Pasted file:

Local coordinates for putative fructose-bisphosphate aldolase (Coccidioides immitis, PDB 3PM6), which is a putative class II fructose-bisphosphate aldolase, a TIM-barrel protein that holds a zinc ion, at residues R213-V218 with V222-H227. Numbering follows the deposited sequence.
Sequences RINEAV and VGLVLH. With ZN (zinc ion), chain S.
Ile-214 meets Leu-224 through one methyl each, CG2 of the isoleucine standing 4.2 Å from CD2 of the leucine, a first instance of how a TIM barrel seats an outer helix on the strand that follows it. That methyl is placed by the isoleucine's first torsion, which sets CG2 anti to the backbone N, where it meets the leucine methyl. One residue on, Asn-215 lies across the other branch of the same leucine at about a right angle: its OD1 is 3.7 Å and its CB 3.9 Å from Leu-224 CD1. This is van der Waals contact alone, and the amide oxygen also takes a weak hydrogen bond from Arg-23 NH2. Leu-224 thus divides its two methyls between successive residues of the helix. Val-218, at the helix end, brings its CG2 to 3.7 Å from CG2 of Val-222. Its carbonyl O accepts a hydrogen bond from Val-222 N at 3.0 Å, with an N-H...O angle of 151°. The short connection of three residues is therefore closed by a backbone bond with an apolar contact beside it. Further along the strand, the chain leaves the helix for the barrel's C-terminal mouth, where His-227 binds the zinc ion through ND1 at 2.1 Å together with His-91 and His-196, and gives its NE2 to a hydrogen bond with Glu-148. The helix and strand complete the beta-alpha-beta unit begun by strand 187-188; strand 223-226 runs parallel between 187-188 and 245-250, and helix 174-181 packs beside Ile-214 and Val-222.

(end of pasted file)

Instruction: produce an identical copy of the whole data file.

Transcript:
Local coordinates for putative fructose-bisphosphate aldolase (Coccidioides immitis, PDB 3PM6), which is a putative class II fructose-bisphosphate aldolase, a TIM-barrel protein that holds a zinc ion, at residues R213-V218 with V222-H227. Numbering follows the deposited sequence.
Sequences RINEAV and VGLVLH. With ZN (zinc ion), chain S.
Ile-214 meets Leu-224 through one methyl each, CG2 of the isoleucine standing 4.2 Å from CD2 of the leucine, a first instance of how a TIM barrel seats an outer helix on the strand that follows it. That methyl is placed by the isoleucine's first torsion, which sets CG2 anti to the backbone N, where it meets the leucine methyl. One residue on, Asn-215 lies across the other branch of the same leucine at about a right angle: its OD1 is 3.7 Å and its CB 3.9 Å from Leu-224 CD1. This is van der Waals contact alone, and the amide oxygen also takes a weak hydrogen bond from Arg-23 NH2. Leu-224 thus divides its two methyls between successive residues of the helix. Val-218, at the helix end, brings its CG2 to 3.7 Å from CG2 of Val-222. Its carbonyl O accepts a hydrogen bond from Val-222 N at 3.0 Å, with an N-H...O angle of 151°. The short connection of three residues is therefore closed by a backbone bond with an apolar contact beside it. Further along the strand, the chain leaves the helix for the barrel's C-terminal mouth, where His-227 binds the zinc ion through ND1 at 2.1 Å together with His-91 and His-196, and gives its NE2 to a hydrogen bond with Glu-148. The helix and strand complete the beta-alpha-beta unit begun by strand 187-188; strand 223-226 runs parallel between 187-188 and 245-250, and helix 174-181 packs beside Ile-214 and Val-222.